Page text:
Check your visa conditions and/or work permit

If you’re on a B or C permit and moving abroad but expect to come back within four years, you can ‘freeze’ your permit for a specified time, which will ensure your permit and rights will be reinstated automatically on your return. However, this is subject to approval. Check your visa conditions if you have one and contact your local authority to discuss your circumstances.


READ ALSO: How long can I leave Switzerland for without losing my work permit?

Health insurance

You can cancel your Swiss health insurance with your deregistration certificate as most people aren’t required to have Swiss health insurance once they’ve left the country. You may be able to keep your health insurance if you wish, and there are some Swiss companies that offer voluntary international health insurance for people living outside of Switzerland.

Sort out your pension

When leaving Switzerland, you’ll want to think about what you’re going to do with your pension. You may be able to voluntarily contribute to the Swiss old age and invalidity insurance (OASI/IV) or have your OASI contributions reimbursed. If you are a Swiss citizen, you can receive your old age pension no matter where you live.

It may be that you will need to move your pension contributions, and sometimes these can be withdrawn. For more information, contact the Swiss Compensation Office (SCO). Early withdrawals will probably be subject to tax, although you may be able to save on taxes depending on when you withdraw. You should also consider how any child, unemployment or disability benefits will be affected by your move.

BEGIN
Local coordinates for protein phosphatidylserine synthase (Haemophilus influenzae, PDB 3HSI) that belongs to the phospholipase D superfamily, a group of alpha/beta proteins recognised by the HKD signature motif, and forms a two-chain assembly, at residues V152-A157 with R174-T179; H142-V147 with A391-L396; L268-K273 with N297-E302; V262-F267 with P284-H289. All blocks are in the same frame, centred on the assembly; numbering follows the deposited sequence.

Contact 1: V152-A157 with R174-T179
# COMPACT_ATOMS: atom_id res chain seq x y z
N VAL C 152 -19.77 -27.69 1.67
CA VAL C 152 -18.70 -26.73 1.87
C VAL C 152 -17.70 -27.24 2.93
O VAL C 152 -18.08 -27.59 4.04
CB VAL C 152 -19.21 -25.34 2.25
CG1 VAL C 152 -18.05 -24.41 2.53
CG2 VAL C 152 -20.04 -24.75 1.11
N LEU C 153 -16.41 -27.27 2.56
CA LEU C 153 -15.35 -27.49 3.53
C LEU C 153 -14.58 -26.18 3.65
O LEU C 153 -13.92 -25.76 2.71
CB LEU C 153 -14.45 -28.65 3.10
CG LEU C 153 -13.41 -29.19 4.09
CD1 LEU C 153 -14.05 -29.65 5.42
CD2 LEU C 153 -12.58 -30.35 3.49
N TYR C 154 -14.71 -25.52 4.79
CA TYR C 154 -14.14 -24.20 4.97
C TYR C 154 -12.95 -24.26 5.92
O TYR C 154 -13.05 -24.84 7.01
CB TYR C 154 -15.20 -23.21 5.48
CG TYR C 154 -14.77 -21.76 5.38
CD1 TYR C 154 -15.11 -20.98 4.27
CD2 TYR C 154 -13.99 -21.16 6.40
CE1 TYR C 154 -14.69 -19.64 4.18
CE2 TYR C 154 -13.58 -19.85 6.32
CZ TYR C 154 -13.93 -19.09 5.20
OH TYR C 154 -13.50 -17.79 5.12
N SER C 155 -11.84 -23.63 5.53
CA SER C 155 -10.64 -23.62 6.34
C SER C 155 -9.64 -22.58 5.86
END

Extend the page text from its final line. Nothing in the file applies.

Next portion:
If you have a Swiss car and a Swiss driving licence

You’ll need to inform your local Road Traffic Office and the Vehicle Licensing Office of your move abroad. Many countries recognise Swiss driving licences, although some require an English-language licence. You can pay for a (temporary) international driving licence at your cantonal road traffic office; however, you may be required to apply for a national licence in your destination country after a certain period.

READ ALSO: How to convert your driver's licence for a Swiss one

Cancel any subscriptions, memberships or direct debits

Make sure you cancel any subscriptions or direct debits that you may still be liable for even if you close your bank account in Switzerland – for example, your SBB Travelcard. As well as any utilities and insurance, don’t forget to cancel phone contracts, Swiss television licence and internet – and check your contract cancellation terms. You’ll also need to notify any schools, nurseries or universities that you or your children are registered with of your departure.

Military/civilian service

If you are liable for military or civilian service in Switzerland, you’ll need to apply to the relevant authorities, which may involve paying an exemption tax.

Check customs

Make sure you check customs conditions for moving your possessions, pets and vehicles, and you should also contact your vet if you have a pet that is moving with you.

Forward your mail

For 90CHF, Swiss Post will forward your mail to your new address abroad for a year. This can kick in from the next working day, but it’s recommended to get this sorted no later than four working days before your move.

Once you’ve checked off all the relevant boxes, all that should be left is to say is arrivederci, au revoir, auf Wiedersehen, and a revair!